MOUNT IDA – Montgomery County Master Gardeners got a chance to hear how a Mount Ida couple’s desire to garden more organically has led to a life-changing obsession with all things goat.
Tommy and Penny Walden, the owners of Evergreen Acres Farm, demonstrated how to make cheese at home using fresh raw goat’s milk and a couple household items.
Evergreen Farms is proof positive that one doesn’t need a massive amount of land to have a successful farm. They house around 28 Nigerian Dwarf Dairy Goats, some chickens and a garden on around an acre and a half.
Penny stated that their journey to goat farming began with a desire to keep their garden and property as organic as possible. They decided to purchase a couple goats to keep the grass in their yard trimmed. Their plan was to keep the goats long enough for them to clear the grass and then sell them.
She added that their mistake was underestimating how fast the goats could clear their property. After a month they were left with a clean yard and two goats that have become a part of their family.
They decided to purchase more goats. They chose Nigerian Dwarf Goats because of their size. Penny admitted that they don’t produce as much milk as larger goats with it taking around five milkings to fill a half gallon container.
Evergreen Acres provides a wide variety of goat’s milk products. Fresh milk is an obvious choice, but they are best known in the area for their line of soaps and skin care products.
She stated that they aren’t legally allowed to sell cheese, but they do host cheese making classes. In the class you do get to make your own cheese which you get to take home with you.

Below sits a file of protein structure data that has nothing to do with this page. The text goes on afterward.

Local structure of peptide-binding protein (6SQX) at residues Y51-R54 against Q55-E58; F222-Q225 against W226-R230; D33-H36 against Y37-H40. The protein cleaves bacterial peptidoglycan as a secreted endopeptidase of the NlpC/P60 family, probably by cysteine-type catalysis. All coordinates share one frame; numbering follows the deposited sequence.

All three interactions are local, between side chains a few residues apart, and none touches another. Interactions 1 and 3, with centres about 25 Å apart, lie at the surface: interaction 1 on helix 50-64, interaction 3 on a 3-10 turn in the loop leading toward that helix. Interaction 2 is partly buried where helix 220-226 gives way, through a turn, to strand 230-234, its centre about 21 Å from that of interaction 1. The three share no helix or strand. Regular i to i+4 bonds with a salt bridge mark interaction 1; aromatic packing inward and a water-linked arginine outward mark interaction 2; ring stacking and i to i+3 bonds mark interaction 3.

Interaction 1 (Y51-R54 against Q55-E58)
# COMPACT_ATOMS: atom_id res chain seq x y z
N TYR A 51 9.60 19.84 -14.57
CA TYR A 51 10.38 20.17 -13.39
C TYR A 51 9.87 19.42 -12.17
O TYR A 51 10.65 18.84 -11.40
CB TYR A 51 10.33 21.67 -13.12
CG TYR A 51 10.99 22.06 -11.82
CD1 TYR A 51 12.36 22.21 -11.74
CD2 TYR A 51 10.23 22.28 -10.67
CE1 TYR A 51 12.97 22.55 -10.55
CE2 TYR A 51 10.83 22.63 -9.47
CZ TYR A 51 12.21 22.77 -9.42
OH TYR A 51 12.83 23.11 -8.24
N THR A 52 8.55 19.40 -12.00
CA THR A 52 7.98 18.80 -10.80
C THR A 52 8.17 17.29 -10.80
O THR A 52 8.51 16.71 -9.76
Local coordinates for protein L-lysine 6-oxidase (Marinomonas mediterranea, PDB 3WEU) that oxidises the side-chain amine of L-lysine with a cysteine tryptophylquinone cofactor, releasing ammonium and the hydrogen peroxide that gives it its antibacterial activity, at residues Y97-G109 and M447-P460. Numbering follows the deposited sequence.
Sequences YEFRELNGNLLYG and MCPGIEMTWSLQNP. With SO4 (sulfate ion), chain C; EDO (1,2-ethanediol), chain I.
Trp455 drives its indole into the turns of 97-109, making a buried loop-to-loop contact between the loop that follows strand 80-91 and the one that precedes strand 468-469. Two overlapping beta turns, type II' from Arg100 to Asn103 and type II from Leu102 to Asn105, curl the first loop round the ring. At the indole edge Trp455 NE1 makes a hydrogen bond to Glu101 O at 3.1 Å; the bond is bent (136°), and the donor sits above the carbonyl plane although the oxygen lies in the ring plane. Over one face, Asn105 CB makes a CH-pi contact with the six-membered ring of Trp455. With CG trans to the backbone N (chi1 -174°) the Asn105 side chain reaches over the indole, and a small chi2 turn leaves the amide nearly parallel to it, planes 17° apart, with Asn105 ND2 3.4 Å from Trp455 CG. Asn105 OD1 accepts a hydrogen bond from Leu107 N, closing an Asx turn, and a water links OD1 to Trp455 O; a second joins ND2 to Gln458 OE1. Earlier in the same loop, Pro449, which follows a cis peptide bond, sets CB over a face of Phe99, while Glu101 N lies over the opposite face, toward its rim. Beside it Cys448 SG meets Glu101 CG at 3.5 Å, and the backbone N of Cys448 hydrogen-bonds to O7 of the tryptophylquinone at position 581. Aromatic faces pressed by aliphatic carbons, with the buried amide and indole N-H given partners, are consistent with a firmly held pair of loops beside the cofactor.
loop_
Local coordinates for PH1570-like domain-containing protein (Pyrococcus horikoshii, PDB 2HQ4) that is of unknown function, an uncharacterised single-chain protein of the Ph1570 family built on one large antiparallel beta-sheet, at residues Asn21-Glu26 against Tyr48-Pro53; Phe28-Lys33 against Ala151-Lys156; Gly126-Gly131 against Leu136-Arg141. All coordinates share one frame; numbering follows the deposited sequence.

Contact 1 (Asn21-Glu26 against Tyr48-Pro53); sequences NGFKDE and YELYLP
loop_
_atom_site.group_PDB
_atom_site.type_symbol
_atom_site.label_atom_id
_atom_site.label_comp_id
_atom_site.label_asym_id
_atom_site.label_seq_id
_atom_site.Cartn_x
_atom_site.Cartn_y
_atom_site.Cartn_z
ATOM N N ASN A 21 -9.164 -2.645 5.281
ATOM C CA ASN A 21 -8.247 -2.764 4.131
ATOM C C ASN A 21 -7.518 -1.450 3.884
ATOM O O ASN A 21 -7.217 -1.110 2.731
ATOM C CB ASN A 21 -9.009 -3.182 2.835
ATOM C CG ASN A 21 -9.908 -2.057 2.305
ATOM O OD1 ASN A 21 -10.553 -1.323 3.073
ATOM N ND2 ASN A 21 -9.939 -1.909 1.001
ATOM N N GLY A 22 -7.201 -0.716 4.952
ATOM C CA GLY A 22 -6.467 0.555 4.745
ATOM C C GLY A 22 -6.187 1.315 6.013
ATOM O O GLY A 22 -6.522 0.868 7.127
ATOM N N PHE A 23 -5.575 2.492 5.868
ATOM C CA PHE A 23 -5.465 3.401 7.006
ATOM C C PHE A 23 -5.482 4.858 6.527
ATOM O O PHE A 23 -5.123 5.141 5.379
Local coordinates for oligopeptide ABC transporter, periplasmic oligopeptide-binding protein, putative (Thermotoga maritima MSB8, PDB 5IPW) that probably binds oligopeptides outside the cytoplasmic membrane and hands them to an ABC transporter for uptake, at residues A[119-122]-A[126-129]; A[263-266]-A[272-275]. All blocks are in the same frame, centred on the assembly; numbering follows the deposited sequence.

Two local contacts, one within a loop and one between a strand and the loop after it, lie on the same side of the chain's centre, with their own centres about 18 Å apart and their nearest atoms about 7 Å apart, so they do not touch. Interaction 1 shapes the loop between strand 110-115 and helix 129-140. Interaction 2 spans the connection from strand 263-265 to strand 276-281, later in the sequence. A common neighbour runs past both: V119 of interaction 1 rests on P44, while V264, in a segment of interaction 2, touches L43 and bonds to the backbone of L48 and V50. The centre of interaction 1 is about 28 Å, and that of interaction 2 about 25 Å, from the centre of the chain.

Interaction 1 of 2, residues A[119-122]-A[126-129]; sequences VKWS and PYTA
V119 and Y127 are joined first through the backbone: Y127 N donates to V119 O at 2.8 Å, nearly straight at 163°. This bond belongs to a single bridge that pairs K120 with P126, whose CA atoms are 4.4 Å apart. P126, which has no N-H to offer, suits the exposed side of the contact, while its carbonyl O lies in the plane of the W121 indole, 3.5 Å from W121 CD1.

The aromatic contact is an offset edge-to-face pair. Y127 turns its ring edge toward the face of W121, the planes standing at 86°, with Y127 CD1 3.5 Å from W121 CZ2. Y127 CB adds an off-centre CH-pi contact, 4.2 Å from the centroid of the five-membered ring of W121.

They typically make two kinds of cheeses. For the demonstration they made ricotta cheese, but they also make a chevre cheese.
Ricotta is a simple cheese to make. The recipe they demonstrated requires a half gallon of fresh goat’s milk, one-third cup of apple cider vinegar and a half teaspoon of cheese salt.
Penny explained that you can use store bought milk to make the recipe, but she advised you use cows milk if it is coming from the store. She stated that to her cheese made from pasteurized goats milk didn’t taste right.
They also stated that you can use non-iodized salt, or pickling salt in place of the cheese salt.
They began by heating the milk slowly to 200 degrees. After reaching the desired temperature they added the apple cider vinegar and let it sit for 10 minutes.
Next you strain the cheese through a cheese cloth and let it drip for 10 minutes. Tommy suggested using a deep pan. He explained that as the curd hangs in the pan the cloth will sag. The deeper pan prevents the curd from sitting in the whey that has dripped into the pan.
After it has strained properly you take the curd and separate it and add the salt. This gives you a delicious fresh ricotta cheese.
The cheese does freeze well, making it easier to store and use.
You can add fresh herbs to your cheese, but they suggested that if you are going to freeze your cheese to wait until you use it to add the herbs.
They can be seen at various local farmer’s markets and festivals. Oftentimes they will bring one of their baby goats with them.
Farmer’s markets have been an important part of the Walden’s lives for years. They began by selling eggs at the Farmer’s Market in Hot Springs. From there they moved to gardening.
Their first soap was made by a friend. By the third batch she told them she was going to teach them how to make it. They have been making their own soap ever since. They have continued this tradition of passing on the soap making craft through lessons at Evergreen Acres.
When you see the Waldens with their goats it is obvious the goats are more than just farm animals to them. They share the love the goats can share through goat yoga classes held in the Spring.
Their Nigerian Dwarf Goats are ADGA registered and they do sell goats from time to time.
For more information on Evergreen Acres, their products, or any of their classes, visit evergreenacresminifarm.com
For more information on the Montgomery County Master Gardeners contact the Montgomery County Extension Office at (870) 867-2311. You can also find them on Facebook at facebook.com/montgomerycountymastergardeners.